Friday, February 27, 2015

Understanding Yin and Yang

From TEdEd

Sartre said that we are our choices. To that end I found this explanation of the two-sides of the human spirit very enlightening. (No I am not promoting Daoism. However, whichever religion you  find  fulfilling (even atheism) then I hope it gives you peace.)  In truth, I have always been drawn to the Yin/Yang symbol and it is interesting to have an understanding, even a precursory one, of what it means.

It's been called "The wisest book ever written," and it's very short, too. If you want to know more about Daoism (often spelled "Taioism") you should definitely check out the Dao De Jing. This excerpt attempts to define the Dao as a force in human life. Do you know anyone who seems to live this way? How so?

"The supreme good is like water,
which nourishes all things without trying to.
It is content with the low places that people disdain.
Thus it is like the Dao.
In dwelling, live close to the ground.
In thinking, keep to the simple.
In conflict, be fair and generous.
In governing, don't try to control.
In work, do what you enjoy.
In family life, be completely present.
When you are content to be simply yourself
and don't compare or compete,
everybody will respect you. "
(Dao De Jing 8, Stephen Mitchell Translation)

The more you know about China, the better you will understand Daoism. It's been said that Daoism is the Chinese cousin of Buddhism, which grew up in India before spreading all over Asia, and eventually the world. Here's a good website which also can lead you into Chinese medicine.

Here is an interesting article about the Daoist idea of "wu wei." It's about doing without doing, or why too much effort can be self-defeating. It's from Psychology Today, but you don't have to know anything about psychology to read it.

The founder of Daoism was Laotsi (sometimes spelled "Lao-Tzu"). He even has a facebook page!

Tuesday, February 24, 2015

I have been autistic all my life and I turned out fine....

CM2 had to give a presentation in his public speaking class today. He chose the issue of mandatory vaccinations. Needlesstosay he is for vaccines, and thinks the government should pay for it. In his words..."poor people- duh!"...  (I am not certain that he knows about medicaid and child health insurance for the poor in many states, but my son, the self-proclaimed Social Justice Warrior,  understands that not everyone has enough money for even life's necessities.)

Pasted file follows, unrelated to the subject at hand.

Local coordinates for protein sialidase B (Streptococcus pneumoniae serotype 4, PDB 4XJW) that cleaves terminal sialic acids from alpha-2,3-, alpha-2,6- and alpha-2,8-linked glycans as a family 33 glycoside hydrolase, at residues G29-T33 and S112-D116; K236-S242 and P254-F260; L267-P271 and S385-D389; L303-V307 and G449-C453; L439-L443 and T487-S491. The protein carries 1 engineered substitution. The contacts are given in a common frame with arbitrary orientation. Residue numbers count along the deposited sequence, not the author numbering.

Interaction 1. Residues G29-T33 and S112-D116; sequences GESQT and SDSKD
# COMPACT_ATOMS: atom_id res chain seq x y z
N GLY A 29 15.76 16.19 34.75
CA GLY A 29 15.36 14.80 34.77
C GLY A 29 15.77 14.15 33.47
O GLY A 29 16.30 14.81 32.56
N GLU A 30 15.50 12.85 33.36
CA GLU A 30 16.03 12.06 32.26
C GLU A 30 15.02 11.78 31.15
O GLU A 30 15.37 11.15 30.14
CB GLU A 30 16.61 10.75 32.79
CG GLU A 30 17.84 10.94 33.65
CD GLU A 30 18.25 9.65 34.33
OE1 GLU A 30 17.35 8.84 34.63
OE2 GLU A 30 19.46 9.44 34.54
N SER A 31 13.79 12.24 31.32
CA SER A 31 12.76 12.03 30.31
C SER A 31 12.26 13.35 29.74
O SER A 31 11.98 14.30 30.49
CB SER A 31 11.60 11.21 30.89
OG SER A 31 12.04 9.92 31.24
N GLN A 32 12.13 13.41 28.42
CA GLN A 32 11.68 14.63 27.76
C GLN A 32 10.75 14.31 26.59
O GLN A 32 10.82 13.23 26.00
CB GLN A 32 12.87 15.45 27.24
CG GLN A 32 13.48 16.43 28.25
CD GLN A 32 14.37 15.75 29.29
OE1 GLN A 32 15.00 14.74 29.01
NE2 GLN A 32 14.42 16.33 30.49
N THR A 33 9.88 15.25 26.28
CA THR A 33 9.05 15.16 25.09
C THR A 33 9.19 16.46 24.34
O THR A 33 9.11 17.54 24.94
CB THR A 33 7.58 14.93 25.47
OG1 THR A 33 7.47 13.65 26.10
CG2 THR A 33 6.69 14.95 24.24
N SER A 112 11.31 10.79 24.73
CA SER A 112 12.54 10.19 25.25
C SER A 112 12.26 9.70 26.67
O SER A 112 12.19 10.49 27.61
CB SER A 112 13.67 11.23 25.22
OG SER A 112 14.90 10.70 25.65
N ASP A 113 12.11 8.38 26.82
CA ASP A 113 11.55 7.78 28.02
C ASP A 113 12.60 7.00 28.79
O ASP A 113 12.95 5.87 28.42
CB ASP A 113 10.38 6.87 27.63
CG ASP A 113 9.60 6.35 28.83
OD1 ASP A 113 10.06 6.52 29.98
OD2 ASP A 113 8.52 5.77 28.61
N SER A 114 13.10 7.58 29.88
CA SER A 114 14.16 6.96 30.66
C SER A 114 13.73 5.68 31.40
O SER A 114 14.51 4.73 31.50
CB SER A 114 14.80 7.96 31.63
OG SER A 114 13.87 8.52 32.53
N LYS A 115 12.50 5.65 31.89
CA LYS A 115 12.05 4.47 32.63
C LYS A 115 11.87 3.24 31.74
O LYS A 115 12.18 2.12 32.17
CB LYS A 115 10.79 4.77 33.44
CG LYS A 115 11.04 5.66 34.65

Meanwhile, he did his research, proved how vaccines do not cause autism and presented a cogent argument. In the end he even asked, what was so wrong with autism anyway? He added, it is far worse to die horribly from a preventable disease...

"I have been autistic all my life and I turned out fine..." he told his class.

Monday, February 23, 2015

#StayWeird, Stay Different

Graham Moore, last night's Oscar winner for best adapted screenplay for The Imitation Game, gave this very inspiring speech about being different.

Here is his story:

When I was 16 years old,I tried to kill myself because I felt weird and I felt different and I felt like I did not belong. And now I'm standing here and so I would like for this moment to be for that kid out there who feels like she's weird or she's different or she doesn't fit in anywhere. Yes, you do. I promise you do. You do. Stay weird, stay different. And then when it's your turn and you're standing on this stage, please pass the same message to the next person who comes along.


So for all of our children who some like to call weird or different...remember it is those who are different who actually make a difference.

Sunday, February 22, 2015

Book Review: Make Social Learning Stick

Social conventions are the bete noir of  a person on the autism spectrum. Most socialization does not come naturally to them. At every stage there are nuances and signals that they need to be taught.

Social regulation is important for everyone inorder to have a successful life. Reinforcement  and support, while generalizing the ideas taught over the years is never inappropriate. Whether we continually practice dinner conversations, appropriate phone conversations or even how to tell a joke, it is always important to keep in mind that social skills, if not practiced and used will be lost.

To this end  I recommend the book Make Social Learning Stick, by Elizabeth A. Sautter, MA CCC-SLP. It is a colorful, informative, fun filled charted lesson plan for how to help anyone learn those little annoying socially appropriate realities. In other words, if you follow along you can make social skills fun.